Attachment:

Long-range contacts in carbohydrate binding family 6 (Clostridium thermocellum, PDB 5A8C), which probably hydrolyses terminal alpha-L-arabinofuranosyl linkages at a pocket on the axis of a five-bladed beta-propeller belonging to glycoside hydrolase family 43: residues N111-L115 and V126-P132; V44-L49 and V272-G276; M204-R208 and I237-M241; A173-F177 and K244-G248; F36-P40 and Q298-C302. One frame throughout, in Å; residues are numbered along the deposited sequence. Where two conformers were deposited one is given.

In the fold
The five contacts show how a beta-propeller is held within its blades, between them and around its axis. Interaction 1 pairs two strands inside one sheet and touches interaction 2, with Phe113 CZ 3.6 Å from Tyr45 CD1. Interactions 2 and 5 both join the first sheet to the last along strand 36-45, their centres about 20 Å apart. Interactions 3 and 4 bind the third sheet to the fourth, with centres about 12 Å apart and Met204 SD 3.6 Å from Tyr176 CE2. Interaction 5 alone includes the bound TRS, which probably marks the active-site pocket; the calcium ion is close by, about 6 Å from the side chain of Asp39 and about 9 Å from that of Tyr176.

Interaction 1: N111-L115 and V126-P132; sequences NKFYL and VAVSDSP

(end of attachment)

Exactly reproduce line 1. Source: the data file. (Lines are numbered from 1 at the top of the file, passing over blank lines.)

Long-range contacts in carbohydrate binding family 6 (Clostridium thermocellum, PDB 5A8C), which probably hydrolyses terminal alpha-L-arabinofuranosyl linkages at a pocket on the axis of a five-bladed beta-propeller belonging to glycoside hydrolase family 43: residues N111-L115 and V126-P132; V44-L49 and V272-G276; M204-R208 and I237-M241; A173-F177 and K244-G248; F36-P40 and Q298-C302. One frame throughout, in Å; residues are numbered along the deposited sequence. Where two conformers were deposited one is given.